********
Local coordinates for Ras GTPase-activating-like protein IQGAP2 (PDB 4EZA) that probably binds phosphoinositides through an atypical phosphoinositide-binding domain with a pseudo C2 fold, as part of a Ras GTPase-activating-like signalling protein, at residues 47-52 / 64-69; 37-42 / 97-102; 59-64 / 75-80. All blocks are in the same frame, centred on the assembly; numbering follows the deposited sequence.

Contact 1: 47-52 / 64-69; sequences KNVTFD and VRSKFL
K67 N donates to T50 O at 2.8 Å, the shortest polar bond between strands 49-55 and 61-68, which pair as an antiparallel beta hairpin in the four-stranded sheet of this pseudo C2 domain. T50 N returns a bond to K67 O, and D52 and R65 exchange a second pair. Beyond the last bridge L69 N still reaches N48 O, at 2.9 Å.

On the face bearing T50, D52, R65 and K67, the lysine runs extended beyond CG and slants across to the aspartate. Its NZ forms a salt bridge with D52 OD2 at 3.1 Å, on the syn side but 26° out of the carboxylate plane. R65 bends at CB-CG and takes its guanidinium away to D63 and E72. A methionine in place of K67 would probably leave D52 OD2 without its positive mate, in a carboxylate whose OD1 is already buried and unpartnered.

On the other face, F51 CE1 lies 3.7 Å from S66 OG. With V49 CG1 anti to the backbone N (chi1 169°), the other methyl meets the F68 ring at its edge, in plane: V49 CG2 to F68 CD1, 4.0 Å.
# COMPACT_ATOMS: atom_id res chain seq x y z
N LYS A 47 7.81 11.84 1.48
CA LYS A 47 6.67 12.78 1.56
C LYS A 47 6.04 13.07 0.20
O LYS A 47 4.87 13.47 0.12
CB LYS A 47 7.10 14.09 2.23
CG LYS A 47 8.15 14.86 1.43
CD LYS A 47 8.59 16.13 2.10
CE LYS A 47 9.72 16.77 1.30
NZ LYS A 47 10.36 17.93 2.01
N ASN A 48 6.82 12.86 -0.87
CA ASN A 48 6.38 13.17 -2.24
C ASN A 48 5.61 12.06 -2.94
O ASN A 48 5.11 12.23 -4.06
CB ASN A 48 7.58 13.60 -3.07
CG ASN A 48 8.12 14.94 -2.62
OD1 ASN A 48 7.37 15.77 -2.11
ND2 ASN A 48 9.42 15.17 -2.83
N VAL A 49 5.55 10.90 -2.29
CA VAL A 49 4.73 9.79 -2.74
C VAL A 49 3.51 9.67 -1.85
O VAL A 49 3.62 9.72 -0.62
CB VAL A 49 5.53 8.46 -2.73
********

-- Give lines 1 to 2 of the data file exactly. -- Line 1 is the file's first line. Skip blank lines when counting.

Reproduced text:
Local coordinates for Ras GTPase-activating-like protein IQGAP2 (PDB 4EZA) that probably binds phosphoinositides through an atypical phosphoinositide-binding domain with a pseudo C2 fold, as part of a Ras GTPase-activating-like signalling protein, at residues 47-52 / 64-69; 37-42 / 97-102; 59-64 / 75-80. All blocks are in the same frame, centred on the assembly; numbering follows the deposited sequence.

Contact 1: 47-52 / 64-69; sequences KNVTFD and VRSKFL